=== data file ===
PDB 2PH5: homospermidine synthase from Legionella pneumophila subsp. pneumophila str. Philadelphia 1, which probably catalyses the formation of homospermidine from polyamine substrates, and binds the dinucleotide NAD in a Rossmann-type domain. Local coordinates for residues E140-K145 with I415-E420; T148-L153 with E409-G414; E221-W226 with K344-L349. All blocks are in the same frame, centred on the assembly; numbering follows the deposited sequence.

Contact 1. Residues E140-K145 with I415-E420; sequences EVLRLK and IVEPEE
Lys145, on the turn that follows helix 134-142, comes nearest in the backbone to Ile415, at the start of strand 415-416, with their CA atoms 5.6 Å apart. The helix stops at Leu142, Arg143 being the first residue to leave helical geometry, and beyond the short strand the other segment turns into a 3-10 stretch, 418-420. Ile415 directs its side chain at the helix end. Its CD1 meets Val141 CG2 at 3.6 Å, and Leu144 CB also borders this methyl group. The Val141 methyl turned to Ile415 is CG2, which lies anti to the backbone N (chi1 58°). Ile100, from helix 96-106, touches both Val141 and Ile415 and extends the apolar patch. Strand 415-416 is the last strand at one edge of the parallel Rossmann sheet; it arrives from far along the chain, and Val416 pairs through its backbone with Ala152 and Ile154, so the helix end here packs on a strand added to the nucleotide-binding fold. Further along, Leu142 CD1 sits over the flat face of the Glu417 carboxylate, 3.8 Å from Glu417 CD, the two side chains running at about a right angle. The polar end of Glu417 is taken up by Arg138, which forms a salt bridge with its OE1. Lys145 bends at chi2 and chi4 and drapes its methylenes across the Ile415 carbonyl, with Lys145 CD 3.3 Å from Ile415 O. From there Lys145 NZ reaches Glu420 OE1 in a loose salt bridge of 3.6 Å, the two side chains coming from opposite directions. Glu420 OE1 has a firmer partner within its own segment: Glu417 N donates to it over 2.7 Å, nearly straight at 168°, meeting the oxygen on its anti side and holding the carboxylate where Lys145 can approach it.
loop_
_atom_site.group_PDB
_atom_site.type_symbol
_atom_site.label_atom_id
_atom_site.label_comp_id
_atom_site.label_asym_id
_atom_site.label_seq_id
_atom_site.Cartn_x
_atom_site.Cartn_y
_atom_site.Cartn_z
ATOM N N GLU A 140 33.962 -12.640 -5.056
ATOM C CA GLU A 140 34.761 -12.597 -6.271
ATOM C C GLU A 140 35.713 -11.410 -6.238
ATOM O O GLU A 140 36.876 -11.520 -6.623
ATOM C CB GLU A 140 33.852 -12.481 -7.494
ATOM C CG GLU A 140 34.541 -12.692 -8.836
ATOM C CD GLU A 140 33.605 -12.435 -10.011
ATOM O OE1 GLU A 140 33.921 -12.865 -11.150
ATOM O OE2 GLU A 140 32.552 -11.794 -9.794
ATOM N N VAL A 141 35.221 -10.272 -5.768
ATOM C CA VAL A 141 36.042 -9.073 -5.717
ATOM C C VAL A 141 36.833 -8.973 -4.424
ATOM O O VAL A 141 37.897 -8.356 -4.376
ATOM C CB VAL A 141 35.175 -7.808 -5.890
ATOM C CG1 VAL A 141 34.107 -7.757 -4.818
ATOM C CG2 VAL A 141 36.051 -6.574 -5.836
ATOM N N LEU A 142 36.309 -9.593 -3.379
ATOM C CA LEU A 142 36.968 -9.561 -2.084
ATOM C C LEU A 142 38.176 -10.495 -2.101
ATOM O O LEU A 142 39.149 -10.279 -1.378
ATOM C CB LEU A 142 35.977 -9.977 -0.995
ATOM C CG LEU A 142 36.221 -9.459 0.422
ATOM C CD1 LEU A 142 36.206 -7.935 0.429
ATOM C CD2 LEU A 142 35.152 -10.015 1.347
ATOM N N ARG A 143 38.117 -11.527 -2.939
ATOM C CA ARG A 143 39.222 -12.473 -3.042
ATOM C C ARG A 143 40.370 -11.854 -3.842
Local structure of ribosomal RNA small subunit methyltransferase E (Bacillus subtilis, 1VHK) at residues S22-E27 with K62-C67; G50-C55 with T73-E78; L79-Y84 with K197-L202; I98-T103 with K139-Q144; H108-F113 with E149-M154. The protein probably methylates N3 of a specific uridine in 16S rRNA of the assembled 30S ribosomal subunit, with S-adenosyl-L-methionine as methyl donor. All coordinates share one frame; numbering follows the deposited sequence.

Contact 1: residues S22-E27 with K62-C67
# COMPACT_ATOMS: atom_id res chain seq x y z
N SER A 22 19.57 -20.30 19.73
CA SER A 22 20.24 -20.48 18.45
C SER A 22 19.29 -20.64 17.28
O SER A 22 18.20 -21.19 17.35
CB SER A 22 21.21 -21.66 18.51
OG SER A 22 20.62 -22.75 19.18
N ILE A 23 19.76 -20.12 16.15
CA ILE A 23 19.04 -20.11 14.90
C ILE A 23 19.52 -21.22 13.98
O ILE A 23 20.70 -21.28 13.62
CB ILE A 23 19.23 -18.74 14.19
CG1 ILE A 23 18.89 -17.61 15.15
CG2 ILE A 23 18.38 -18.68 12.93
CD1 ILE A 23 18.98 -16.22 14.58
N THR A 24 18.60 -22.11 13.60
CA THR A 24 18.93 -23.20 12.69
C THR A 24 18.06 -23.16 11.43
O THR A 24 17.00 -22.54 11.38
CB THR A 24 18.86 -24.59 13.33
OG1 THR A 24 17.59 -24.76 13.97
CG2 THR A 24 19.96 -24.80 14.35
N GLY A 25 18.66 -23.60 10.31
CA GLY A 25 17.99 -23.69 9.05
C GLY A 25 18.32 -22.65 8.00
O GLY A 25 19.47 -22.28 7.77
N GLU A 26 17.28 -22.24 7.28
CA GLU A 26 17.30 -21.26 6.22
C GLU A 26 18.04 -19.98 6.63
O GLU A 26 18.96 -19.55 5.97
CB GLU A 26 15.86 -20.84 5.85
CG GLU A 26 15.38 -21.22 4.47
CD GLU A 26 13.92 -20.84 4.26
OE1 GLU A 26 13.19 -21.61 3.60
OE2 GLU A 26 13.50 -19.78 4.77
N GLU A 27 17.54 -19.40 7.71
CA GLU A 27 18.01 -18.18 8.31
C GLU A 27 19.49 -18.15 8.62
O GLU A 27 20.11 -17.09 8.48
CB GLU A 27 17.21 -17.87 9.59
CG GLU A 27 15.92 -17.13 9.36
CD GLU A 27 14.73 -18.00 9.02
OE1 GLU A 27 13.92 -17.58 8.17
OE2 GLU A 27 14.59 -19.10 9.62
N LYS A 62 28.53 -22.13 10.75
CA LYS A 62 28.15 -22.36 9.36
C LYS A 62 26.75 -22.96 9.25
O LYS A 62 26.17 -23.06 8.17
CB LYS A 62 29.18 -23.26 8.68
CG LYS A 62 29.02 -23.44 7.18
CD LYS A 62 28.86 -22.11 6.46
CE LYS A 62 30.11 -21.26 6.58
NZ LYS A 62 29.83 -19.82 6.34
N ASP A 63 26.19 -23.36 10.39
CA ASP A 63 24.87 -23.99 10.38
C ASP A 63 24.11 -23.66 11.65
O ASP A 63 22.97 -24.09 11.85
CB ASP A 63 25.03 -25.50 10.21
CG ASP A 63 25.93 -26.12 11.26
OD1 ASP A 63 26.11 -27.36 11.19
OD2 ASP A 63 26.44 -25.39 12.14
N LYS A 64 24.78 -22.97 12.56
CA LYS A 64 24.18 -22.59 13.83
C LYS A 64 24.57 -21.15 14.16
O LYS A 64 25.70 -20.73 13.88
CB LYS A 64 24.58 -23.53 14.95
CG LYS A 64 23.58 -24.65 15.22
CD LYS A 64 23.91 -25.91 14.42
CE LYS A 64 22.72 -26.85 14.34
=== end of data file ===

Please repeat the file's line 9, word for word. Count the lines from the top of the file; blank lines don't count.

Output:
_atom_site.label_asym_id